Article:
This week, we learnt two particular skills. One is that of writing reviews, a key skill for any journalist, in which one puts forth their analysis and opinion of a particular product – with the aim of either recommending it or not to their viewers/readers. Another skill is to analyze pictures, understanding the connotations and denotations of a picture.
By definition, denotation is…
the literal or primary meaning of a word, in contrast to the feelings or ideas that the word suggests.
While connotation is…
an idea or feeling which a word invokes for a person in addition to its literal or primary meaning.
“the word ‘discipline’ has unhappy connotations of punishment and repression”
In class, we were given three pictures one-by-one to analyze. In pairs or small groups, we were told to come up with a question and a reason for asking that question. Then, it would turn into a class discussion based on these questions. The first picture is a good example of this, and I made notes on a google document for before, during and after the discussion, which can be seen below.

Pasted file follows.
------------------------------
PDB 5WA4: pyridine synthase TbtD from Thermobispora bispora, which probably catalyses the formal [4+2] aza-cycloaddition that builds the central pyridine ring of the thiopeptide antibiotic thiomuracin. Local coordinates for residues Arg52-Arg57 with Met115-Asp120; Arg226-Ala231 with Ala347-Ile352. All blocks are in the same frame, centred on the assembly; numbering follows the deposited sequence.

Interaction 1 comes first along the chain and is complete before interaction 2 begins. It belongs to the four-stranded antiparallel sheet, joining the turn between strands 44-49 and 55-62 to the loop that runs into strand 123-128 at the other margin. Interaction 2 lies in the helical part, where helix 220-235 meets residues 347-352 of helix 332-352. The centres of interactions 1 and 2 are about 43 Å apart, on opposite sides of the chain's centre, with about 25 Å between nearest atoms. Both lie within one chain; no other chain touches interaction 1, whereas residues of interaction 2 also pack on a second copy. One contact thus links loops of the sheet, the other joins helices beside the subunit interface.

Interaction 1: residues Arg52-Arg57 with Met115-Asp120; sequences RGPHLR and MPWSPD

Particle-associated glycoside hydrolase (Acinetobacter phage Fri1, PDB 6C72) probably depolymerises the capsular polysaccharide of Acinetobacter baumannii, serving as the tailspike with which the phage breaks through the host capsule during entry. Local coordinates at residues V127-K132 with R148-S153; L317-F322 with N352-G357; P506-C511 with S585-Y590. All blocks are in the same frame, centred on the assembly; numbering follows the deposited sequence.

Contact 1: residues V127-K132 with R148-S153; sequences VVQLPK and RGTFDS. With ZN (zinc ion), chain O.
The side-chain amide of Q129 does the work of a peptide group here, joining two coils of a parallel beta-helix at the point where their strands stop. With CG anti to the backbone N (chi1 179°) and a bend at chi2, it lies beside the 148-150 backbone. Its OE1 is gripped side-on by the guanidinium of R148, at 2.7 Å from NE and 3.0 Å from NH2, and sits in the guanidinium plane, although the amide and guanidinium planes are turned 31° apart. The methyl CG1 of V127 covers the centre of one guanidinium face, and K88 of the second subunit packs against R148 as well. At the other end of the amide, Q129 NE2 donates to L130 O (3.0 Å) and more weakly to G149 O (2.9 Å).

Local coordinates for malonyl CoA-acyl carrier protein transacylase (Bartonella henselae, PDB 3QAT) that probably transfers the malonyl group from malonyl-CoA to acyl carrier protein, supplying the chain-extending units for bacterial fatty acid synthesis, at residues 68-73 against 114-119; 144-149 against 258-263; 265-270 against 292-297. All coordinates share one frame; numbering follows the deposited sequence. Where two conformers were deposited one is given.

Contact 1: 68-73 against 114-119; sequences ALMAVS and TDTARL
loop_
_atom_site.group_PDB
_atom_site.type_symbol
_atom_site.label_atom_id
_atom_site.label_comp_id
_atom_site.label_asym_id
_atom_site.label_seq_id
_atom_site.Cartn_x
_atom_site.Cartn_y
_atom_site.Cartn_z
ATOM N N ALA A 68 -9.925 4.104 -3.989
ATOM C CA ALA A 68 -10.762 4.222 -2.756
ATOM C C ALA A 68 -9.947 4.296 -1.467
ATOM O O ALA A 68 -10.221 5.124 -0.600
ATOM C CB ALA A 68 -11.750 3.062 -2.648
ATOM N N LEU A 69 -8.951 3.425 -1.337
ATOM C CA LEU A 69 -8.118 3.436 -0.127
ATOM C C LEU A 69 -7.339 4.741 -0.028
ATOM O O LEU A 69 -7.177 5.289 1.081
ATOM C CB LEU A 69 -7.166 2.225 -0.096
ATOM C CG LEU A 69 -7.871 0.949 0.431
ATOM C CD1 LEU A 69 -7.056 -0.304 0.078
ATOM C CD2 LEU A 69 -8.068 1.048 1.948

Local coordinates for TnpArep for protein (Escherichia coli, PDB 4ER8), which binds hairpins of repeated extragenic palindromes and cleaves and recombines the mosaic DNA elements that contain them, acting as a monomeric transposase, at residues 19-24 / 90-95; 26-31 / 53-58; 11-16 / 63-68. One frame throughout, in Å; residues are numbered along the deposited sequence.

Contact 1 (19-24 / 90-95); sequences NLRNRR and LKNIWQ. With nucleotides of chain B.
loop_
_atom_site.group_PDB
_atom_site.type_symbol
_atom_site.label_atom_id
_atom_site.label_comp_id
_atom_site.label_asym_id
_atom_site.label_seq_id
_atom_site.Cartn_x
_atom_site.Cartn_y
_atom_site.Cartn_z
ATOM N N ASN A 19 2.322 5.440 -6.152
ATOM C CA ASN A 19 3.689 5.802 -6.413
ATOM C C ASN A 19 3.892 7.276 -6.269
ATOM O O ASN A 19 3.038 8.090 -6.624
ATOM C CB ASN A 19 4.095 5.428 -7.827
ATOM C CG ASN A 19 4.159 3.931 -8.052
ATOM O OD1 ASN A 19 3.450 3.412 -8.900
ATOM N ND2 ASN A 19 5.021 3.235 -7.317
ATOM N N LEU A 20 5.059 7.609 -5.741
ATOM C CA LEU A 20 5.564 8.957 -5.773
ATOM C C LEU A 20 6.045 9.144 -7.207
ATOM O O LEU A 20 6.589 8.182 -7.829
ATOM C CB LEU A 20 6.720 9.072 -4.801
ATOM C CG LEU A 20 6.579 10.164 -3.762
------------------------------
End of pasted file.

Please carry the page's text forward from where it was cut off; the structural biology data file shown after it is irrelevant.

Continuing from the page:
The image showed policemen in riot gear and a woman approaching them. They’re on a road. The question me and Robbie had was ‘What’s the conflict?’ as the equipment and weaponry seems to imply a serious situation. With the 3 policeman approaching the woman and a line of policemen behind, it seems to show conflict or suspicion of some kind.
Other people’s questions were:
- Why are there so many policemen around one woman?
- What has she done?
- Is she protesting?
- Why is she not resisting?
- Is it in America?
- Is it a public figure asking for peace?